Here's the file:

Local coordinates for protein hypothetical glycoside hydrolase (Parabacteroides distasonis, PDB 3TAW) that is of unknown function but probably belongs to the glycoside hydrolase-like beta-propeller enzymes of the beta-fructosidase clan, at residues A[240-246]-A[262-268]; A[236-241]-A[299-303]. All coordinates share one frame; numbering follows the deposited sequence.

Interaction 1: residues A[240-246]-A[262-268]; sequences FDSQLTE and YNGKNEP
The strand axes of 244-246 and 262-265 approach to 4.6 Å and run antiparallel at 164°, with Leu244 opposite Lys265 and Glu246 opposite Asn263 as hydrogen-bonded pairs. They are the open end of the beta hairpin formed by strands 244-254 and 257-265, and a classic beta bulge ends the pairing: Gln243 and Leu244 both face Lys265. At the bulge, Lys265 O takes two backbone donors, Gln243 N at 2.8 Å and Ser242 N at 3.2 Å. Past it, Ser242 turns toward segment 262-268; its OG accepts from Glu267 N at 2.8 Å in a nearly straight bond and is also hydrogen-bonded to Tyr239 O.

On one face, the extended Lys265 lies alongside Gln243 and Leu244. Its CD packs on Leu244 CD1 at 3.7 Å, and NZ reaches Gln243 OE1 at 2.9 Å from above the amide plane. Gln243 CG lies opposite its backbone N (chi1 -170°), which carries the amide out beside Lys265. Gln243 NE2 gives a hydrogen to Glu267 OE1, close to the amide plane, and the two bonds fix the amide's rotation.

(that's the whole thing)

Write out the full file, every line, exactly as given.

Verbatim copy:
Local coordinates for protein hypothetical glycoside hydrolase (Parabacteroides distasonis, PDB 3TAW) that is of unknown function but probably belongs to the glycoside hydrolase-like beta-propeller enzymes of the beta-fructosidase clan, at residues A[240-246]-A[262-268]; A[236-241]-A[299-303]. All coordinates share one frame; numbering follows the deposited sequence.

Interaction 1: residues A[240-246]-A[262-268]; sequences FDSQLTE and YNGKNEP
The strand axes of 244-246 and 262-265 approach to 4.6 Å and run antiparallel at 164°, with Leu244 opposite Lys265 and Glu246 opposite Asn263 as hydrogen-bonded pairs. They are the open end of the beta hairpin formed by strands 244-254 and 257-265, and a classic beta bulge ends the pairing: Gln243 and Leu244 both face Lys265. At the bulge, Lys265 O takes two backbone donors, Gln243 N at 2.8 Å and Ser242 N at 3.2 Å. Past it, Ser242 turns toward segment 262-268; its OG accepts from Glu267 N at 2.8 Å in a nearly straight bond and is also hydrogen-bonded to Tyr239 O.

On one face, the extended Lys265 lies alongside Gln243 and Leu244. Its CD packs on Leu244 CD1 at 3.7 Å, and NZ reaches Gln243 OE1 at 2.9 Å from above the amide plane. Gln243 CG lies opposite its backbone N (chi1 -170°), which carries the amide out beside Lys265. Gln243 NE2 gives a hydrogen to Glu267 OE1, close to the amide plane, and the two bonds fix the amide's rotation.